Archive for April 8, 2010
My colleagues and I in the School of Interactive Computing at Georgia Tech have been having an ongoing conversation about the role of blogging in academia. Fellow faculty Andrea Thomaz, Ashwin Ram, Beki Grinter and Amy Bruckman blog, and there are probably more than I’m not aware of. Some of these conversations spiked when my Blog@CACM post “went viral,” receiving over 52,000 page views in a two week period. That feels like it’s a good thing, that people are reading our academic output. Yet it’s not the kind of activity that academia typically rewards. I’m a full Professor (for which I do feel grateful!), so I don’t have to worry about tenure and promotion. I still struggle with what role blogging should have in my academic life. Sarita Yardi sent me a link to this really terrific piece in the Berkeley Alumni magazine on just this point:
As far as DeLong is concerned, he’s just telling it like it is; somebody has to and it probably won’t be the mainstream media. “There’s a feeling that someone should try to point out things that are simply not true,” he says. “Tenured professors are in a pretty good place to do that.”
For Holbo, blogging was a way to open a conversation beyond the ivory tower about his esoteric interests. “Academic blogging is not very pure academics,” he says. “Half the commentators on my blogs are not academics. It feels very healthy that way. Almost everyone who does it seriously does it without mixed motives.”..Yet even though the blogs reach a huge and influential audience compared to that of scholarly journals, the blogs are not recognized as scholarly publication and don’t count toward tenure.
Based on this piece, I have two arguments for blogging now:
- Blogging is a new form of non-amateur journalism. My colleague Irfan Essa has been talking about computational journalism and the rise of the amateur journalist for some time now. Amy has recently blogged about the continued importance of expertise. Faculty are experts, and blogging is a way of connecting that expertise to a broader community. My role as an academic blogger is to use my expertise (here, in computing education research) to connect to and interpret events, new results, new publications — like a journalist, but with an even more protected job, and frankly, biased from my perspective and lens. Don’t like this lens? I hope that many other computing education blogs grow (like Leigh Ann’s and Alfred’s, though we three probably agree too much) with other perspectives.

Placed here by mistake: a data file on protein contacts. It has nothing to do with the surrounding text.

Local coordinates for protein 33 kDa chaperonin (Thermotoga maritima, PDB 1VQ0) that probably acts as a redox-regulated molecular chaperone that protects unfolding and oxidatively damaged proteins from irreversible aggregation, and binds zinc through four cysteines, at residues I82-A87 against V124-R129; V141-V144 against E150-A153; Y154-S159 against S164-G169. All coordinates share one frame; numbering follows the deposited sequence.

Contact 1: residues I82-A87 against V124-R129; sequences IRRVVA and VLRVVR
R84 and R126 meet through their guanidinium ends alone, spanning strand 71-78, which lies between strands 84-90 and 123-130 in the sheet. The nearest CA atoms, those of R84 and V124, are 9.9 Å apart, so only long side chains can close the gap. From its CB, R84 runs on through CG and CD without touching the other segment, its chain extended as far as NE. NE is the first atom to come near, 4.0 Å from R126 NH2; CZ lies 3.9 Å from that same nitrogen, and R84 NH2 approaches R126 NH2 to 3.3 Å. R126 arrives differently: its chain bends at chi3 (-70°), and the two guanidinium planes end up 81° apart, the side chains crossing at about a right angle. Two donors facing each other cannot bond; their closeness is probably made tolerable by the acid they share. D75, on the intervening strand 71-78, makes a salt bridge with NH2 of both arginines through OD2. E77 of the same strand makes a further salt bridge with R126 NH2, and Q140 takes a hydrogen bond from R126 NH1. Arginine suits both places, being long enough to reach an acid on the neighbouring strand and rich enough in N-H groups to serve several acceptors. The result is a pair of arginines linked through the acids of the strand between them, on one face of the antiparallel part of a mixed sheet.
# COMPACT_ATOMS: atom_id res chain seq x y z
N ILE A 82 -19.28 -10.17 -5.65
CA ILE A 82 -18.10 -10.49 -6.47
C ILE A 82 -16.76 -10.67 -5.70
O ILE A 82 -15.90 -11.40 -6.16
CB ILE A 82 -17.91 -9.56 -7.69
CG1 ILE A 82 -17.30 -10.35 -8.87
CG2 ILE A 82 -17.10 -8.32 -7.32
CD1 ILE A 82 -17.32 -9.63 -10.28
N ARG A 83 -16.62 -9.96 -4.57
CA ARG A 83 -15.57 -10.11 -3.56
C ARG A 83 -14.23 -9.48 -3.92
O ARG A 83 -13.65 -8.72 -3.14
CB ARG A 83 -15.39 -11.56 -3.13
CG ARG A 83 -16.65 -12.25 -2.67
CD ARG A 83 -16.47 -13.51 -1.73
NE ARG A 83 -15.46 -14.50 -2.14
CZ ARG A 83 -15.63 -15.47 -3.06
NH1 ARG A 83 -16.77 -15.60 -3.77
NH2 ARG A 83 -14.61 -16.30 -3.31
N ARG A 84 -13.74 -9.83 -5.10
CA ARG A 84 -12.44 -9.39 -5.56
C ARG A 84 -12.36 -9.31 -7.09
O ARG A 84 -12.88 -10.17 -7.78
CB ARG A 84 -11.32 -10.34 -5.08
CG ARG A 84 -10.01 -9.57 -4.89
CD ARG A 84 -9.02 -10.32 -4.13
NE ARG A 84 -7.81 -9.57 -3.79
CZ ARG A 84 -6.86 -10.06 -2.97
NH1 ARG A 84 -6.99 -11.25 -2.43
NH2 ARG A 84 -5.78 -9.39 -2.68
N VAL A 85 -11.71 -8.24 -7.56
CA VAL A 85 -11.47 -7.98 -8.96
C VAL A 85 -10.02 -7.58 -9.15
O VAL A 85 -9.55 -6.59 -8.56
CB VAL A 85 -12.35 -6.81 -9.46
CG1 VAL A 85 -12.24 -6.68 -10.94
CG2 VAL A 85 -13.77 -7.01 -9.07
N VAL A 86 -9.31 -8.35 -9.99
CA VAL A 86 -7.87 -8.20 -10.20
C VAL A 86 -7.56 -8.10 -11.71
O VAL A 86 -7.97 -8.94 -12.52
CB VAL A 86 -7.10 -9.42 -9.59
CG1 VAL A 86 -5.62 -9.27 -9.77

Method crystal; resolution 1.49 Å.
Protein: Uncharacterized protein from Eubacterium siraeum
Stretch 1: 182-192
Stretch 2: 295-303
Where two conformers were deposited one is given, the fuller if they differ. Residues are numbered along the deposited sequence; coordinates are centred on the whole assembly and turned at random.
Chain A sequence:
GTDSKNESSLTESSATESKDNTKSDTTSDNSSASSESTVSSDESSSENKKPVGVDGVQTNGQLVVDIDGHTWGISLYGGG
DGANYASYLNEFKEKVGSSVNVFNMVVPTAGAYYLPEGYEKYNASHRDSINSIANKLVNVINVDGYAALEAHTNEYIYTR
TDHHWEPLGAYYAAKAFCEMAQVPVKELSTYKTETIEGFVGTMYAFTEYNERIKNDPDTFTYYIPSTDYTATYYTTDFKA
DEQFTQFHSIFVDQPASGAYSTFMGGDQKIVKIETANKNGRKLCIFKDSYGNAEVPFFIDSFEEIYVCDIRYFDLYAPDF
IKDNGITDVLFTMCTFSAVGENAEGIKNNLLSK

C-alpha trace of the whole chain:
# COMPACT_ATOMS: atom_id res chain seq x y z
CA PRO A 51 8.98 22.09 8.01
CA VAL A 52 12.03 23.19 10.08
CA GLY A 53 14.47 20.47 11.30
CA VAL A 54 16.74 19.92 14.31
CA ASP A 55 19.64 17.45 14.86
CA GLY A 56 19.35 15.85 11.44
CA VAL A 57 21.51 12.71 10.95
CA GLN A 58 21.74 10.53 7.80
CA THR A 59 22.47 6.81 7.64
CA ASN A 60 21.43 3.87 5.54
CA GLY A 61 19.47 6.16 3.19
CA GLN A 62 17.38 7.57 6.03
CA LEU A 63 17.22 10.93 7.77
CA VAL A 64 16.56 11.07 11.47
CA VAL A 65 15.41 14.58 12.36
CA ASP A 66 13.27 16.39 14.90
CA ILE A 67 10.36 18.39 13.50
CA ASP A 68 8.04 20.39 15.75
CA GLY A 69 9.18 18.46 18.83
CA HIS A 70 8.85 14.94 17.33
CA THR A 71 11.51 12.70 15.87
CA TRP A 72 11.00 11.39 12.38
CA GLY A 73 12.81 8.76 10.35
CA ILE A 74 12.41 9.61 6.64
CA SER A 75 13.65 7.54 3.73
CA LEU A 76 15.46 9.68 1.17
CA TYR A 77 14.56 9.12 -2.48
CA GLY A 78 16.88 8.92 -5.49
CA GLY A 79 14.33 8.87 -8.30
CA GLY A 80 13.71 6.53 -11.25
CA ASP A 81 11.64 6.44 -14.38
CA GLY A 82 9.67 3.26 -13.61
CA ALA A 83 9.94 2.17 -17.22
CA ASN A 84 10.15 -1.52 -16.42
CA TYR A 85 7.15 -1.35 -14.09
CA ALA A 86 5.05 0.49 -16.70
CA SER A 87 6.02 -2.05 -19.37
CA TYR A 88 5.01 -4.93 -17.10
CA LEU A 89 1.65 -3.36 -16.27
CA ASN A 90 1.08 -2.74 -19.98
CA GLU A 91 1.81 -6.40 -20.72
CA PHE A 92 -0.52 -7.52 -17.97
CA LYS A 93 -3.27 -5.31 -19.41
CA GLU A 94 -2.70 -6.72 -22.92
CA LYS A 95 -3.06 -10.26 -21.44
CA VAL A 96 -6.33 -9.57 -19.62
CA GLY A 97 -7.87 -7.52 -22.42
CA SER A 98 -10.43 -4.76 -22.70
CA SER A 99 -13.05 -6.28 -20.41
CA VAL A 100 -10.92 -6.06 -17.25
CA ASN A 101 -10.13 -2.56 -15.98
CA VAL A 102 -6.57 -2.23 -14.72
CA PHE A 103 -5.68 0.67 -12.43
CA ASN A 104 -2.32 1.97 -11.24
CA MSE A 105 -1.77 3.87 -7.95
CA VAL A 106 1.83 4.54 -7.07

- Blogs can provide the narrative knowledge that connects research to practice. I just rewrote my reports on Carl Wieman’s and Sally Fincher’s SIGCSE 2010 keynotes for Blog@CACM. What I saw Carl doing in his keynote was connecting science education research to computing education research. What I saw Sally doing was to show how to bring abstract research into concrete practice. Providing that kind of connection is exactly what American universities were created to do originally, to connect research to practice and to provide service to a broad society. Academic blogging is a way for faculty to perform the job as it was originally intended.
Maybe these aren’t “arguments,” as much as “rationalizations.” I like to blog! I just also like to think that it’s useful. I see blogging as part of what academics ought to be doing. It is a mixture of service to the community, teaching through our publications, and connecting to research.